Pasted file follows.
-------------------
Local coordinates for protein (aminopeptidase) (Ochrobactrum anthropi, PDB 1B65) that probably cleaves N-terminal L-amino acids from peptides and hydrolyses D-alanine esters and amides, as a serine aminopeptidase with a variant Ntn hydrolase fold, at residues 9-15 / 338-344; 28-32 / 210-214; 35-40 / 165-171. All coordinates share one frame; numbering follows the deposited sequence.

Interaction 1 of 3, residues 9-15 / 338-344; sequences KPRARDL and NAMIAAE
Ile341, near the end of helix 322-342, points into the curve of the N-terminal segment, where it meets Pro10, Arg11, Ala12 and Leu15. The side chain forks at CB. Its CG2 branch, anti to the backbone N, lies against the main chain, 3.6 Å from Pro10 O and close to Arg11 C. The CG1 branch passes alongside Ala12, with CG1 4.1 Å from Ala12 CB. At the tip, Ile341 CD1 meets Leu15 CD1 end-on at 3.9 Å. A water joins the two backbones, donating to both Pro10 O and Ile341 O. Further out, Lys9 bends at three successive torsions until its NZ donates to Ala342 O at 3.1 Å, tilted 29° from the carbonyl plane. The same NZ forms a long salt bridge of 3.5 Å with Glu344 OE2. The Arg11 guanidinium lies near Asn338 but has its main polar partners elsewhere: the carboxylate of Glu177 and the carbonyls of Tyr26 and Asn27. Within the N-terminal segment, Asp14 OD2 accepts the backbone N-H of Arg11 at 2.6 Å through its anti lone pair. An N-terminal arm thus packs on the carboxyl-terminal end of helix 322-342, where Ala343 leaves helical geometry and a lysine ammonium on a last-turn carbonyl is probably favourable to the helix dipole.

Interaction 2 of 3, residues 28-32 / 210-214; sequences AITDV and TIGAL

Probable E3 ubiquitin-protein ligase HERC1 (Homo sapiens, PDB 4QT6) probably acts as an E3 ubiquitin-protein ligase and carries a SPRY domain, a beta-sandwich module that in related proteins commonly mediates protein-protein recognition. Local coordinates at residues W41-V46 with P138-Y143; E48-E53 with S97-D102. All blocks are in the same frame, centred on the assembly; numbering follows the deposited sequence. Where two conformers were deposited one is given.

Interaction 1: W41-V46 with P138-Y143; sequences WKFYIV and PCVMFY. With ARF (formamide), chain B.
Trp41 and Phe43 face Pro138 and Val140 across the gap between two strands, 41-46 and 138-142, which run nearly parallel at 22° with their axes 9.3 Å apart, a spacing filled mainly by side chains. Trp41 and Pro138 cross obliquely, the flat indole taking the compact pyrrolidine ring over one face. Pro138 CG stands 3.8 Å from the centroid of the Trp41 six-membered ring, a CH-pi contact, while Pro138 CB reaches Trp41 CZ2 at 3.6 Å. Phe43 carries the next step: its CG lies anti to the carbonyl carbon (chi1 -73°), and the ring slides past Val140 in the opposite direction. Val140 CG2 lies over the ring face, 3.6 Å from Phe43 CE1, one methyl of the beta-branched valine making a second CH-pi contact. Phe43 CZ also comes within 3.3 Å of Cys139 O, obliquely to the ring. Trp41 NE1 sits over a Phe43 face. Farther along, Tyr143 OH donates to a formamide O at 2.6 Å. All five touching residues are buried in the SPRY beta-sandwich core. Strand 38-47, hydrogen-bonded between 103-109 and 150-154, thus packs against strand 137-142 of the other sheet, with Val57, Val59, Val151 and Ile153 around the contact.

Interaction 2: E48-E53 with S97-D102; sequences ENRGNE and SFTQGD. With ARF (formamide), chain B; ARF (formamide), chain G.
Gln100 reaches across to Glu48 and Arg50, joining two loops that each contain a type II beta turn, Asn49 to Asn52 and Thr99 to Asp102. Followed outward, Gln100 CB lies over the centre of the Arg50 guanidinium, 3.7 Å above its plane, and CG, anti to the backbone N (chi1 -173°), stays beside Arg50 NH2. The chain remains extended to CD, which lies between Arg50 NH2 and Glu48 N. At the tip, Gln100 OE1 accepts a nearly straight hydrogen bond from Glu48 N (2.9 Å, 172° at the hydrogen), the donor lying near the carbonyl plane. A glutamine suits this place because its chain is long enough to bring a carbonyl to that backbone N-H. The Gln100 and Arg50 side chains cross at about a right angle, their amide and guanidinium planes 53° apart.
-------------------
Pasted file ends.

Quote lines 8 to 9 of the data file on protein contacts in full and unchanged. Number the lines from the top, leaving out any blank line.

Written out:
Interaction 2: E48-E53 with S97-D102; sequences ENRGNE and SFTQGD. With ARF (formamide), chain B; ARF (formamide), chain G.
Gln100 reaches across to Glu48 and Arg50, joining two loops that each contain a type II beta turn, Asn49 to Asn52 and Thr99 to Asp102. Followed outward, Gln100 CB lies over the centre of the Arg50 guanidinium, 3.7 Å above its plane, and CG, anti to the backbone N (chi1 -173°), stays beside Arg50 NH2. The chain remains extended to CD, which lies between Arg50 NH2 and Glu48 N. At the tip, Gln100 OE1 accepts a nearly straight hydrogen bond from Glu48 N (2.9 Å, 172° at the hydrogen), the donor lying near the carbonyl plane. A glutamine suits this place because its chain is long enough to bring a carbonyl to that backbone N-H. The Gln100 and Arg50 side chains cross at about a right angle, their amide and guanidinium planes 53° apart.